There are many controversial topics in the wine world, and one of the most divisive is the practice of biodynamic winemaking. The sustainable practices follow organic farming, implementing soil supplements, and fostering a symbiotic relationship with the earth, treating it as a living, breathing organism. The biodynamic calendar follows astrological configurations, which is why some people raise their eyebrows. People often ask, “Do biodynamic wines taste better?” There is nothing to prove or disprove that they do conclusively.
Putting the lunar cycles, buried bull horns, and astrology aside, I believe that any farming practices that respect and work to sustain our natural environment are a step in the right direction. It certainly doesn’t make the wine in my glass taste less delicious. Here are a few of my favorite wines from some amazing biodynamic producers.
Sylvain Pataille did not inherit his estate, an unusual occurrence in Burgundy. He attended wine school in Beaune at the age of 14 and then studied oenology in Bordeaux. From 1994 to 2001, he worked in a lab in Beaune, but Sylvain longed for something of his own. When he started his estate and created his first vintage in 1999, the Domaine was only one hectare. Today, centered around the village of Marsannay, it is fifteen times that size and all organically and biodynamically farmed.
In 2002 Sylvain discovered Chardonnay Rosé, a pink-skinned genetic mutation of the Chardonnay grape specific to Marsannay. It is fresh, floral, and filled with crisp orchard fruits and mandarin zest. He only makes two barrels of this amazing wine each year, so if you see it on a list or at a retail shop, snap a bottle (or six) up!
A sensational wine that I had the pleasure of tasting while visiting the Languedoc recently. Maxime originally hails from Burgundy but is making wines in the Corbières AOC of the Languedoc in southern France. A naturalist at heart, his wines are certified organic while also implementing biodynamic techniques. This beautiful white wine is a blend of 50% Grenache Gris, 35% Grenache Blanc, and 15% Carignan Gris. I vividly recall when I first put my nose into a glass of this wine. A refreshing breath of sea spray and citrus immediately brought me to the ocean, and a kaleidoscope of memories washed over me. Drinking it was a very personal experience. Sourced from 50 to 60-year-old vines, the complexity and layers of this wine flowered slowly on the palate. It was one of my absolute favorite wines of my trip that I will remember for years to come.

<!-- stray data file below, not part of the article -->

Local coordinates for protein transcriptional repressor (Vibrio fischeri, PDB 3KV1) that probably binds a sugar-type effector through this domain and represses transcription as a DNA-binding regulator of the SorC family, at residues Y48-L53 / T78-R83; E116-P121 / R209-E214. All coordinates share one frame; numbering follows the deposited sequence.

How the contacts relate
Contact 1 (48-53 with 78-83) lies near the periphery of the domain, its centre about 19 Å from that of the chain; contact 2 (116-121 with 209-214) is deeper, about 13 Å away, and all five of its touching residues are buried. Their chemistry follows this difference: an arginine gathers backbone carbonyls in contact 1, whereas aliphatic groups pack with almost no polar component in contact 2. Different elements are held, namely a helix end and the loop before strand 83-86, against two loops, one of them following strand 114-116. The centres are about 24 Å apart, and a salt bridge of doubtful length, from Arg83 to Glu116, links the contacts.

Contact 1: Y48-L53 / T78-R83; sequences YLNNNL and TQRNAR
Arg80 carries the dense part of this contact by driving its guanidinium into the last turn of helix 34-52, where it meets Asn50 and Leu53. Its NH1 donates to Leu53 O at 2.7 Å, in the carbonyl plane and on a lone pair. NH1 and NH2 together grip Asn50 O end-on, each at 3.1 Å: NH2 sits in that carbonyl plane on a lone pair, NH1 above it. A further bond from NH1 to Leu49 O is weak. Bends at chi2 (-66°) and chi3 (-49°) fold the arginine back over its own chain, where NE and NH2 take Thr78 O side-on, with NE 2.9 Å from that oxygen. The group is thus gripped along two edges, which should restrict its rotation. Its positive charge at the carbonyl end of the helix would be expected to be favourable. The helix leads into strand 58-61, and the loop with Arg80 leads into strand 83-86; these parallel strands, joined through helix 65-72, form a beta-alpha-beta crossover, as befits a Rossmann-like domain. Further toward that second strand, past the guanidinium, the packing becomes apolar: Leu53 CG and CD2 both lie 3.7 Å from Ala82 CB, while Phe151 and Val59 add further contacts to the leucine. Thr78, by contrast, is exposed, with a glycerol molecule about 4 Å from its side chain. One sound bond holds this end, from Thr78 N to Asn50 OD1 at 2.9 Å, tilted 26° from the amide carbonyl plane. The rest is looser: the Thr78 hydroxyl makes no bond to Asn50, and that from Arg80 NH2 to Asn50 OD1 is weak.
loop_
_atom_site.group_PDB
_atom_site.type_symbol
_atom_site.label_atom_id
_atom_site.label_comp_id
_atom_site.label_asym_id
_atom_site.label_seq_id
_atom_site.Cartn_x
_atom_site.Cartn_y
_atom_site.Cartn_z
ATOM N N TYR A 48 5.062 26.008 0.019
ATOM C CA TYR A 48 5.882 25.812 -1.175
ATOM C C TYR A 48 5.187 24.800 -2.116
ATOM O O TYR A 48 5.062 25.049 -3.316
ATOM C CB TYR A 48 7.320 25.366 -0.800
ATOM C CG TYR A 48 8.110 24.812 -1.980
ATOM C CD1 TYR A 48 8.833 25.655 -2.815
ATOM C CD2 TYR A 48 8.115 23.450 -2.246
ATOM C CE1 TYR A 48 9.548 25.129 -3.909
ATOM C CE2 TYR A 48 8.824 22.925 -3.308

Clos de la Coulée de Serrant
We can’t discuss biodynamic wines without Loire Valley producer Nicolas Joly. Joly is considered the “godfather” of biodynamic winemaking and first began experimenting with it in 1980. His top bottling from the Coulée de Serrant vineyard (which is also its appellation exclusively owned by the Joly family) has been produced biodynamically since 1981, with the rest of his wines following in 1984. Joly doesn’t like the term “winemaker”, instead preferring “nature’s assistant.” Clos de la Coulée de Serrant is a serious Chenin Blanc that deserves plenty of bottle age for its razor’s edge acidity to mellow. It has become a cult wine and has the price tag to prove it. However, if you have the opportunity to try it, take it. It’s arguably one of the most outstanding dry white wines in the world.
Sequitur Pinot Noir
Beaux Frères is a genuinely magical place producing some of the most mind-blowing Pinot Noirs (and now Chardonnay!) in Oregon, if not in the entire United States. Founded in 1986, Beaux Frères was one of the earliest wineries established in Oregon and has been practicing biodynamic and organic winemaking since 2002. Their Pinot Noirs are complex and elegant, with the Sequitur vineyard uniquely planted to 17 different Pinot Noir clones. The wine is savory and filled with warm baking spices, violets, cedar, mushrooms, and vibrant red fruits. The entire Beaux Frères lineup is extraordinary. If you get a chance to visit, you will be blown away by how intertwined the estate is with the nature surrounding it.
Reserve Sauvignon Blanc
On a recent trip to Santa Barbara, I was impressed by Grimm’s Bluff. Started in 2007 and farming with sustainable practices since its inception, Grimm’s Bluff was officially biodynamic in 2012. Every aspect of the ranch has a symbiotic relationship with the environment. They even have a pond to support all manner of insects, birds, fish, and plants. That care reflects in the wines now in the skillful hands of South African winemaker Ernst Storm. The red wines of Grimm’s Bluff are stellar, but the white wines absolutely sing (in my humble opinion)! The Reserve Sauvignon Blanc is aged in concrete eggs that add a beautiful texture on the mid-palate. That texture balances the striking freshness and razor-like backbone of acidity. It is everything you love about Sauvignon Blanc with added depth and elegance.